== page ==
Renault Play Down Engine Fears

Renault have played down suggestions that this weekend's Malaysian Grand Prix could turn into a fight for survival for engines - and revealed they are more than comfortable with their own endurance capabilities for the second weekend of racing the same power-unit

Renault Play Down Engine Fears

Although there have been widespread comments that Malaysia will provide one of the toughest challenges for engines, because of the extreme heat experienced at Sepang, Renault's head of engine operations Denis Chevrier actually believes the event will be fairly straightforward.

"There is no intrinsic reason to be more worried about the second weekend of the engine's life than the first," he said. "When producing an engine for a life of 1,400km, we design parts that will perform to their maximum over this life-span - and only enter a 'dangerous' phase of reliability after this has been completed.

"The second weekend should not be a step into the unknown, but rather a normal phase of the engine's life."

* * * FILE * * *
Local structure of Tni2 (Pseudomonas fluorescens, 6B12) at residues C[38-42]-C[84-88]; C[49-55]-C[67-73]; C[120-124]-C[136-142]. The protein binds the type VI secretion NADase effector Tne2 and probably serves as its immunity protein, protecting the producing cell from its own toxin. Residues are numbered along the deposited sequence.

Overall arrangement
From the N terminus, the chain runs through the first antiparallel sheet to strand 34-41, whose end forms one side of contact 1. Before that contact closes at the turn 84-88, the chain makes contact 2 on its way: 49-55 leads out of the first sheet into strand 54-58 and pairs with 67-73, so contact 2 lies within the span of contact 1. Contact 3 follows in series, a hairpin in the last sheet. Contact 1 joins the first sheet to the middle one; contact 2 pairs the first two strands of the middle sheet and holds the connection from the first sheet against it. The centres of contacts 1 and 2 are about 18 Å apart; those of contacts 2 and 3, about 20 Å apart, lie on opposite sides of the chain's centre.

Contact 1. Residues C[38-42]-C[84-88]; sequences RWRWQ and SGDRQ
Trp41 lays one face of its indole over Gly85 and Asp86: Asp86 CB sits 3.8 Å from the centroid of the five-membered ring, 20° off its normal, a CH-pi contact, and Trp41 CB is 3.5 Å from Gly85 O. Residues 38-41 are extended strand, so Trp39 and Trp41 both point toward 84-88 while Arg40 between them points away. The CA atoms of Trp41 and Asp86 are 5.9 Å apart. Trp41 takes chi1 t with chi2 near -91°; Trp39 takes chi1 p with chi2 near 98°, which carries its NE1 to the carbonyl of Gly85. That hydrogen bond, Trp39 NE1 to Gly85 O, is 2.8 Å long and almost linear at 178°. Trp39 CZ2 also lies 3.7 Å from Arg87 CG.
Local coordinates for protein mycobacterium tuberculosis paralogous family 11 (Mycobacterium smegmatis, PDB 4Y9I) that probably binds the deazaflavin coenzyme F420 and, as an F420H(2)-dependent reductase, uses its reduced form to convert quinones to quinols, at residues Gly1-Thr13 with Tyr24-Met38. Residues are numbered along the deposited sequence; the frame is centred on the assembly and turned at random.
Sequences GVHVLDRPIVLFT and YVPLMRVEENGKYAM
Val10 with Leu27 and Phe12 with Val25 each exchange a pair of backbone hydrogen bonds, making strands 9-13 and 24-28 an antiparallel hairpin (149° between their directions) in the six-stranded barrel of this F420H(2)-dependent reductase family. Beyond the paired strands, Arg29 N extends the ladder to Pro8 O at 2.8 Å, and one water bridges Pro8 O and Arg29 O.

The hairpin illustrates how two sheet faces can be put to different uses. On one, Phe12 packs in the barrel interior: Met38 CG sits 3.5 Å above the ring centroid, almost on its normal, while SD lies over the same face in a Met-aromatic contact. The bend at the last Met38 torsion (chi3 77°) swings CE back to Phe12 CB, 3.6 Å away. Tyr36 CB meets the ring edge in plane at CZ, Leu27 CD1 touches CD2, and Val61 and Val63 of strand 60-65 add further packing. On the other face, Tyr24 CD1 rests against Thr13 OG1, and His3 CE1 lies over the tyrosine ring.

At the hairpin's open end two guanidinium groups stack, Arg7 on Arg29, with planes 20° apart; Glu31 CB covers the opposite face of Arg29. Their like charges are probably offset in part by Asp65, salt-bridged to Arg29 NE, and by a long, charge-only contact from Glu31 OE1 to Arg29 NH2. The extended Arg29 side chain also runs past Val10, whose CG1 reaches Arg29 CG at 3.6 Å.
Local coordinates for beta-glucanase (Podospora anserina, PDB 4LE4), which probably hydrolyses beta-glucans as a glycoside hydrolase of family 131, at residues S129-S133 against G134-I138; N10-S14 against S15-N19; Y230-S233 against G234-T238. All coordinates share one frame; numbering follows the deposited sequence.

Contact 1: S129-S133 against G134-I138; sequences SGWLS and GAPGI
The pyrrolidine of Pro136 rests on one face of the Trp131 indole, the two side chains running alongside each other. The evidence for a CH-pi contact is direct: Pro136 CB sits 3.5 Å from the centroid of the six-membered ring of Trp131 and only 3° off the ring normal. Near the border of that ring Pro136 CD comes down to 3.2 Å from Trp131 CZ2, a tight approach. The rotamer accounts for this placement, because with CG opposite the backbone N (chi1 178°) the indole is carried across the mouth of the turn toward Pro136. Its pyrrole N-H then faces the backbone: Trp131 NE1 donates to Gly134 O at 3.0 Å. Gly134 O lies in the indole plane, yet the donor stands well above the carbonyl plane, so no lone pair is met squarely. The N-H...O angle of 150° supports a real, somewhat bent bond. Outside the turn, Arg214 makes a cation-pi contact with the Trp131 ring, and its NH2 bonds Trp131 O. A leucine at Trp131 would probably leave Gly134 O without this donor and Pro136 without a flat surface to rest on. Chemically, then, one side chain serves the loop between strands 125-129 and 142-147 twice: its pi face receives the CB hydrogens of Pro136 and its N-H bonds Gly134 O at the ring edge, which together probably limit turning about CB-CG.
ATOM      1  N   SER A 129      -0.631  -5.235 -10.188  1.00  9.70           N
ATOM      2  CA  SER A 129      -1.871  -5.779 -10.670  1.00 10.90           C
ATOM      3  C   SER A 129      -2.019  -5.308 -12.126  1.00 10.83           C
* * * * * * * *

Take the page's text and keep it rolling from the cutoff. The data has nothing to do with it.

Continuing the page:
When asked whether it was true that the long straights and high heat of Malaysia would be an 'engine-breaker', Chevrier said: "In actual fact, no.

"The demands placed on the engine are less severe than in Albert Park. Firstly, although the straights are long, they are by no means usually so, and the circuit layout means the drivers spend a low percentage of the lap at full throttle.

"Secondly, the heat and humidity mean the engine intrinsically develops less power - the combustion process carries less energy. This also reduces loadings on the engine compared to the cooler, denser climate of Melbourne."

A few teams have decided to change engines on their cars for this weekend's Malaysian Grand Prix. BAR took that choice, after deliberately retiring its cars in Australia, while Minardi also opted for new power-units.

Ferrari actually chose to stick with the same engine in Michael Schumacher's car, even though he retired from the season-opening race following a clash with Nick Heidfeld.

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